Keywords: Baculovirus Design of experiments Downstream processing Stem cells.

Magnetic beads are used to purify recombinant fusion tagged protein using a magnetic rack or platform to separate beads from wash and elution fractions. This procedure allows for rapid processing under native or denaturing conditions within seconds, and is suitable for low throughput using single microfuge tubes or higher throughput using 96-well plates and automation.

BugBuster ® purification kits combine affinity resin, wash buffers, elution buffers, and extraction reagent for convenient preparation of soluble cell extracts and affinity purification of tagged fusion proteins from E. coli.

Antibody purification: ammonium sulfate fractionation or gel filtration

Antibodies can be purified by a variety of methods based on their unique physical and chemical properties such as size, solubility, charge, hydrophobicity and binding affinity. This chapter focuses on ammonium sulfate precipitation as a convenient first step in antibody purification in that, it allows the concentration of the starting material and the precipitation of the desired protein. The principle of ammonium sulfate precipitation lies in "salting out" proteins from the solution. The proteins are prevented to form hydrogen bonds with water and the salt facilitates their interaction with each other forming aggregates that afterward precipitate out of solution. Gel filtration or size- exclusion chromatography is also discussed in this chapter. Gel filtration is based on the relative size of protein molecules and it is of great value to separate IgMs, exchange buffers and/or desalt solutions. The columns designed to separate the proteins are composed of porous beads and the proteins will flow through the packed column inside and around the beads, depending on its size.

Analysis of protein complexes in Arabidopsis leaves using size exclusion chromatography and label-free protein correlation profiling

Protein complexes are fundamentally important for diverse cellular functions, and create functionalities that could never be achieved by a single polypeptide. Knowledge of the protein complex assemblies that exist in plant cells are limited. To close this gap, we applied an integrative proteomic approach that combines cell fractionation, protein chromatography and quantitative mass spectrometry (MS) to analyze the oligomerization state of thousands of proteins in a single experiment. Soluble extracts from intact Arabidopsis leaves were fractionated using size exclusion chromatography (SEC), and abundance profiles across the column fractions were quantified using label-free precursor ion (MS1) intensity. In duplicate experiments, we reproducibly detected 1693 proteins, of which 983 proteins were cytosolic. Based on the SEC profiles, approximately one third of all of the soluble proteins were predicted to be oligomeric. Our dataset includes both subunits of previously known complexes as well as hundreds of new protein complexes. The label-free MS1-based quantification method described here produced a highly useful dataset for the plant biology community, and provided a foundation to incorporate orthogonal protein complex separation methods so the composition and dynamics of protein complexes can be analyzed based on LC/MS profile data alone.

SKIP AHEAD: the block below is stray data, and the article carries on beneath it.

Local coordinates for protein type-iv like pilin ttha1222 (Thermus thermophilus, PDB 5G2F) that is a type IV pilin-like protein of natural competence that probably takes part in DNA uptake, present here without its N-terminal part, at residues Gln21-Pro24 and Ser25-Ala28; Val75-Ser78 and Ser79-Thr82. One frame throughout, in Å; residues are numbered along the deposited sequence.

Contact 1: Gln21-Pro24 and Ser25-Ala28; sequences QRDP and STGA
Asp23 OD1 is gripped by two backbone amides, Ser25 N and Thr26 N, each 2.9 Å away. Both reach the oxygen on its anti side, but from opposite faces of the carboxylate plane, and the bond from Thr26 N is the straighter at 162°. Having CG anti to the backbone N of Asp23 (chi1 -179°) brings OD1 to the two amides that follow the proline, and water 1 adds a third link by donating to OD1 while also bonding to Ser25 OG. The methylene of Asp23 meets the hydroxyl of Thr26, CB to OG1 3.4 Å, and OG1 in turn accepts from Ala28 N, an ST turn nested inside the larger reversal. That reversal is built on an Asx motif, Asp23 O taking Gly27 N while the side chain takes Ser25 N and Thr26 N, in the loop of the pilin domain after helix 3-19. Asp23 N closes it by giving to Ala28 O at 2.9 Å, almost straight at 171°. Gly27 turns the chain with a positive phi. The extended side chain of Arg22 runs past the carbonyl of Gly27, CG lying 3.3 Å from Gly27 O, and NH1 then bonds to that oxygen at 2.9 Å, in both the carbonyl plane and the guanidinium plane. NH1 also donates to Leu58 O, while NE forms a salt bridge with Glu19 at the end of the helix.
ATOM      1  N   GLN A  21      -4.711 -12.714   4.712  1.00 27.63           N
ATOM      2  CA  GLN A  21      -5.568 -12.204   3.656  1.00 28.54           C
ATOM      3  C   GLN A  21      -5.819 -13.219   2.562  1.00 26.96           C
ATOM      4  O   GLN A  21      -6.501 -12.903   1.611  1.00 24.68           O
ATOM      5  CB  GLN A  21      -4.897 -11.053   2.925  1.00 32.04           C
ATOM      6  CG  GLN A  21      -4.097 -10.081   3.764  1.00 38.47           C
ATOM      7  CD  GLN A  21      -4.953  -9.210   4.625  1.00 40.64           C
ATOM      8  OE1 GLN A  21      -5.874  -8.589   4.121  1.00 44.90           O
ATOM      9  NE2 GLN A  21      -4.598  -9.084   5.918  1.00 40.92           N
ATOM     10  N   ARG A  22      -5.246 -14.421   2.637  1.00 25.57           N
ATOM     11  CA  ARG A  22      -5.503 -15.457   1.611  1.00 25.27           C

Keywords: Arabidopsis Mass spectrometry Protein complex Proteomics Size exclusion chromatography.

Group Separations

  • Desalting &mdash A common use of SEC is for desalting protein or nucleic acid samples. The molecule of interest is eluted in the void volume, while smaller molecules are retained in the gel pores. To obtain the desired separation, the gel should have an exclusion limit significantly smaller than the molecule of interest
  • Fractionation &mdash Molecules of varying molecular weights are separated within the gel matrix. With this separation method, the molecules of interest should fall within the fractionation range of the gel

Bio-Rad offers a number of media choices for SEC:

    media for MW separations under 100 KD and for desalting. media for the separation of lipophilic polymers. 1.5m media, process scale, for the purification for antibodies and aggregates.

Size Exclusion Chromatography Media Selection Guide

Hydrated Bead Size, µm Hydrated Bed
Volume Mass
Dry Gel
Typical Flow Rate , cm/hr* Molecular Weight Fractionation Range
Bio-Gel P&ndash2, fine 45&ndash90 3 ml/g 5&ndash10 100&ndash1,800
Bio-Gel P&ndash2, extra fine <45 <10
Bio-Gel P&ndash4, medium 90&ndash180 4 ml/g 15&ndash20 800&ndash4,000
Bio-Gel P&ndash4, fine 45&ndash90 10&ndash15
Bio-Gel P&ndash4, extra fine <45 <10
Bio-Gel P&ndash6, medium 90&ndash180 6.5 ml/g 15&ndash20 1,000&ndash6,000
Bio-Gel P&ndash6, fine 45&ndash90 10&ndash15
Bio-Gel P&ndash6, extra fine <45 <10
Bio-Gel P&ndash6DG gel 90&ndash180 15&ndash20
Bio-Gel P&ndash10 gel, medium 90&ndash180 7.5 ml/g 15&ndash20 1,500&ndash20,000
Bio-Gel P&ndash10 gel, fine 45&ndash90 10&ndash15
Bio-Gel P&ndash30 gel, medium 90&ndash180 9 ml/g 7&ndash13 2,400&ndash40,000
Bio-Gel P&ndash30 gel, fine 45&ndash90 6&ndash11
Bio-Gel P&ndash60 gel, medium 90&ndash180 11 ml/g 4&ndash6 3,000&ndash60,000
Bio-Gel P&ndash60 gel, fine 45&ndash90 3&ndash5
Bio-Gel P&ndash100 gel, medium 90&ndash180 12 ml/g 4&ndash6 5,000&ndash100,000
Bio-Gel P&ndash100 gel, fine 45&ndash90 3&ndash5

* Row rates determined in a 1.5 x 70 cm column using a hydrostatic pressure head-to-bed ratio of 1:1.


As there may be limitations to available equipment it should be noted that we have performed this experiment successfully for several years without the use of fraction collectors. One student can easily perform the CMC separation whereas two students are required to perform the Sephadex G-75 separation, one to count drops and collect fractions, the other to maintain the constant buffer head height. If one wanted to extend this experiment, different parameters could be altered to illustrate that resolution is affected by other factors. We believe that the variation of flow rate (0.3–0.7 ml/min) from one group to another is responsible for the greater variance of results for the Sephadex G-75 separation compared with the CMC separation.